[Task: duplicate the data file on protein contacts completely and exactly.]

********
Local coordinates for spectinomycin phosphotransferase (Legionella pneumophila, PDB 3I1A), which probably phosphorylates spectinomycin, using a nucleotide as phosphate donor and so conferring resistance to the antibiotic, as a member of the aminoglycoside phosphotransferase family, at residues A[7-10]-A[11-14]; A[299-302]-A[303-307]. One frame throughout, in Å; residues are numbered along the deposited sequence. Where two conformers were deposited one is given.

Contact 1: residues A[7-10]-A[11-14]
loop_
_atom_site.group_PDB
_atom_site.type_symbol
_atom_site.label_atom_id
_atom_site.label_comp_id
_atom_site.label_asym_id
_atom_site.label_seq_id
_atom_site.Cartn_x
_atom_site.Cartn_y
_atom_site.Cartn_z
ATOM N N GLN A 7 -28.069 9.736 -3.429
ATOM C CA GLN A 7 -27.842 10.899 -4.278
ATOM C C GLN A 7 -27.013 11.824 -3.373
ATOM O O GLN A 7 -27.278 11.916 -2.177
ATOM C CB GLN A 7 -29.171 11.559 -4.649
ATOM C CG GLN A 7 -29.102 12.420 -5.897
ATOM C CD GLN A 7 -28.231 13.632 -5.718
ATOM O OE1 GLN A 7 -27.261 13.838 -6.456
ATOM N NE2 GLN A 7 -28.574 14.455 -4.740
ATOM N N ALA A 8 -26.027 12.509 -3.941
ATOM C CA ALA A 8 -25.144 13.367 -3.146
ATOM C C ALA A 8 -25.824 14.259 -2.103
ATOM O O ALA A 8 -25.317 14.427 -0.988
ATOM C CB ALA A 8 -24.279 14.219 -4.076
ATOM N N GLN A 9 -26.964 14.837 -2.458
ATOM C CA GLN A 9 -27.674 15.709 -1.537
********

Local coordinates for spectinomycin phosphotransferase (Legionella pneumophila, PDB 3I1A), which probably phosphorylates spectinomycin, using a nucleotide as phosphate donor and so conferring resistance to the antibiotic, as a member of the aminoglycoside phosphotransferase family, at residues A[7-10]-A[11-14]; A[299-302]-A[303-307]. One frame throughout, in Å; residues are numbered along the deposited sequence. Where two conformers were deposited one is given.

Contact 1: residues A[7-10]-A[11-14]
loop_
_atom_site.group_PDB
_atom_site.type_symbol
_atom_site.label_atom_id
_atom_site.label_comp_id
_atom_site.label_asym_id
_atom_site.label_seq_id
_atom_site.Cartn_x
_atom_site.Cartn_y
_atom_site.Cartn_z
ATOM N N GLN A 7 -28.069 9.736 -3.429
ATOM C CA GLN A 7 -27.842 10.899 -4.278
ATOM C C GLN A 7 -27.013 11.824 -3.373
ATOM O O GLN A 7 -27.278 11.916 -2.177
ATOM C CB GLN A 7 -29.171 11.559 -4.649
ATOM C CG GLN A 7 -29.102 12.420 -5.897
ATOM C CD GLN A 7 -28.231 13.632 -5.718
ATOM O OE1 GLN A 7 -27.261 13.838 -6.456
ATOM N NE2 GLN A 7 -28.574 14.455 -4.740
ATOM N N ALA A 8 -26.027 12.509 -3.941
ATOM C CA ALA A 8 -25.144 13.367 -3.146
ATOM C C ALA A 8 -25.824 14.259 -2.103
ATOM O O ALA A 8 -25.317 14.427 -0.988
ATOM C CB ALA A 8 -24.279 14.219 -4.076
ATOM N N GLN A 9 -26.964 14.837 -2.458
ATOM C CA GLN A 9 -27.674 15.709 -1.537